The principal aim of both editors and readers, however, was self-improvement, with plenty of enjoyment along the way. ‘Middleton’ hoped to be ‘at once instructive and entertaining [with] all the captivating graces of a refined amusement’, pointing out that ‘Geography is deemed the most polite study by persons of both sexes’.


It is almost certain that these engravings were hand-coloured by a woman. Publishers sometimes offered hand-coloured engravings for sale, but these appear to have been coloured by an amateur, albeit one with skill and an eye for colour. Colouring engravings was part of a young woman’s artistic education, as well as being part of an active engagement with print and paper culture that included cut-outs, collage, dressed prints and ‘grangerisation’. The invention of solid, easily soluble cakes of watercolour by William Reeves in 1780 helped drive a surge in watercolour painting in the late eighteenth century.


Until recently, such activities have been dismissed as trivial ‘accomplishments’ acquired only for the sake of husband-hunting, but recently scholars such as Serena Dyer have argued that women engaged in creative and self-improvement activities because of a genuine interest, talent and desire for self-actualisation. Colouring the illustrations from Middleton’s Geography, Russel’s History and Moore’s Voyages allowed our unknown watercolourist to expand her knowledge of the world, its history and peoples while developing her artistic skills through an activity that was indeed ‘instructive and entertaining’. It is a delight that this portfolio of coloured engravings has survived as a testament to her industry.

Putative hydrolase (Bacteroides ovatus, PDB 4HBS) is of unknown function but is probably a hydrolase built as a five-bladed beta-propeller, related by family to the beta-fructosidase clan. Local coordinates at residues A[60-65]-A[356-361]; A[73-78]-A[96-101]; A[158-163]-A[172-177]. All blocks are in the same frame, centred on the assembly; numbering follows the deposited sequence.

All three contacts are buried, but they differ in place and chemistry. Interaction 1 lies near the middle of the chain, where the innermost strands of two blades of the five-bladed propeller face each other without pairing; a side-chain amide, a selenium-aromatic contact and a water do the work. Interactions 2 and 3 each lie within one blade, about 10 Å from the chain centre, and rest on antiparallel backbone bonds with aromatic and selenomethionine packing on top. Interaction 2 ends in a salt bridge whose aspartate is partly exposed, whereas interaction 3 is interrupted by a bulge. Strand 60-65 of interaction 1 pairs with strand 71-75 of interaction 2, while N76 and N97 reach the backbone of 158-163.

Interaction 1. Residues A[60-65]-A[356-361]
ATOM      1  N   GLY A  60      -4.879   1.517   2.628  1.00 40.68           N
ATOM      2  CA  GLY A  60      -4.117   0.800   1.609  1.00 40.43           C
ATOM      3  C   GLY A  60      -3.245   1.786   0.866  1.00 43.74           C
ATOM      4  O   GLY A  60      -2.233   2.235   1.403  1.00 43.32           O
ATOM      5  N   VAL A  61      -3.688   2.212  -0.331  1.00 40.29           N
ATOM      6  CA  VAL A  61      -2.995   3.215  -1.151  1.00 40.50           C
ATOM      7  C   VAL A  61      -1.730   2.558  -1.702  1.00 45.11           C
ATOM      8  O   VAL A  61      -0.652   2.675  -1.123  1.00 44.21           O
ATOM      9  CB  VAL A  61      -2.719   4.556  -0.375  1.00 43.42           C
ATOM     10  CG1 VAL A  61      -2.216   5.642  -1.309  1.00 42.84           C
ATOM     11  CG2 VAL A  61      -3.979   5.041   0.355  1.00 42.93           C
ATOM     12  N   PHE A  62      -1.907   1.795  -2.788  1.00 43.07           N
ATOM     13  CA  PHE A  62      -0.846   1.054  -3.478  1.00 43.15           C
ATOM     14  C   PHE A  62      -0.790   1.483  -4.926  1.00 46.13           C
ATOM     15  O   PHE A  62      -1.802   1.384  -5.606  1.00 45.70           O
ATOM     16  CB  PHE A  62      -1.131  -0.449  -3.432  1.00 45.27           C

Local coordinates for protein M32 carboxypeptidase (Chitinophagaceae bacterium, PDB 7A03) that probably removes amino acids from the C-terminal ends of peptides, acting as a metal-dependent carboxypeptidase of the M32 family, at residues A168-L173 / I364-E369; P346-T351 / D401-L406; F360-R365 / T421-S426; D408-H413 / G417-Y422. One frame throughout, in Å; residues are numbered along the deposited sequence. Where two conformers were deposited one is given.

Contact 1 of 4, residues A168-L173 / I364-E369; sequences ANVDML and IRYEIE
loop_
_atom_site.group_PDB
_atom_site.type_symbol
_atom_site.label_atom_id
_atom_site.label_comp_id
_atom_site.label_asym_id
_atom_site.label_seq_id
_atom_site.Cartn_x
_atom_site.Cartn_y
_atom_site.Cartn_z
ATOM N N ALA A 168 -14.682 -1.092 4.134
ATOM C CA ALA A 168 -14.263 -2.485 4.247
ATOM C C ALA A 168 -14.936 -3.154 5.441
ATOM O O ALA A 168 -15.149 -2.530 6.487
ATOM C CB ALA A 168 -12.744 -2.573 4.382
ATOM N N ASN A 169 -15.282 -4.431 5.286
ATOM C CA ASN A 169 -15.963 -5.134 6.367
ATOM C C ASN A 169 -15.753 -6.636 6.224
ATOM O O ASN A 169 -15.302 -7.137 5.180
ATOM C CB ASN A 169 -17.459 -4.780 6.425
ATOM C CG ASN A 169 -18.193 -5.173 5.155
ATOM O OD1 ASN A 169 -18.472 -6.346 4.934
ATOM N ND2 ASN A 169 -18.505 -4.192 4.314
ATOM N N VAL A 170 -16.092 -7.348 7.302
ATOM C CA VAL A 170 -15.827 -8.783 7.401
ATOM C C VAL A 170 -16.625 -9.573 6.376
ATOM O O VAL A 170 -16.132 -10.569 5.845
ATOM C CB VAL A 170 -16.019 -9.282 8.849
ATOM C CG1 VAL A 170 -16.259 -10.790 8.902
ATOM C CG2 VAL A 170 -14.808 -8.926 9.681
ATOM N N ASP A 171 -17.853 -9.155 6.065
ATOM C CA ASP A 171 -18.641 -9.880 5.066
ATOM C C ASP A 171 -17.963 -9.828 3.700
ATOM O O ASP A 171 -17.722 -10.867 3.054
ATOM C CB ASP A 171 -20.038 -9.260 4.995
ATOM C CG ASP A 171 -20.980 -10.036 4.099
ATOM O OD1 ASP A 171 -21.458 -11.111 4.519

With thanks to Serena Dyer, whose book Material Lives (Bloomsbury, 2021) informed this essay.


Engravings included:


From Charles Theodore Middleton, A New and Complete System of Geography, (London, 1777-8)

‘Punishment of a Butcher of Grand Cairo’, Samuel Wale (artist), Isaac Taylor (engraver)

‘View of the Schorskarskoi-Pagost in Siberia/A View of Trojesski on the Siberian River Oby’, artist and engraver unknown

‘Circumcision of the Negroes at Senegal’, artist and engraver unknown

‘General View of Turin the Capital of Piedmont in Italy’, artist and engraver unknown 


From William Augustus Russel, A New and Authentic History of England (London, 1777)

‘Cassivellaunus and other British Princes suing for Peace to Julius Ceasar’, Samuel Wale (artist), White (engraver)

‘Vasquez de Gama introduced to the Zamorin (or King) at Calicut in India’, John Lodge (artist and engraver)


From John Hamilton Moore, A New and Complete Collection of Voyages and Travels (London, 1780)

‘Habit of the Horsemen in Barbary and the mode by which the Women Travel’, Charles-Nicolas Cochin II (artist), Isaac Taylor (engraver)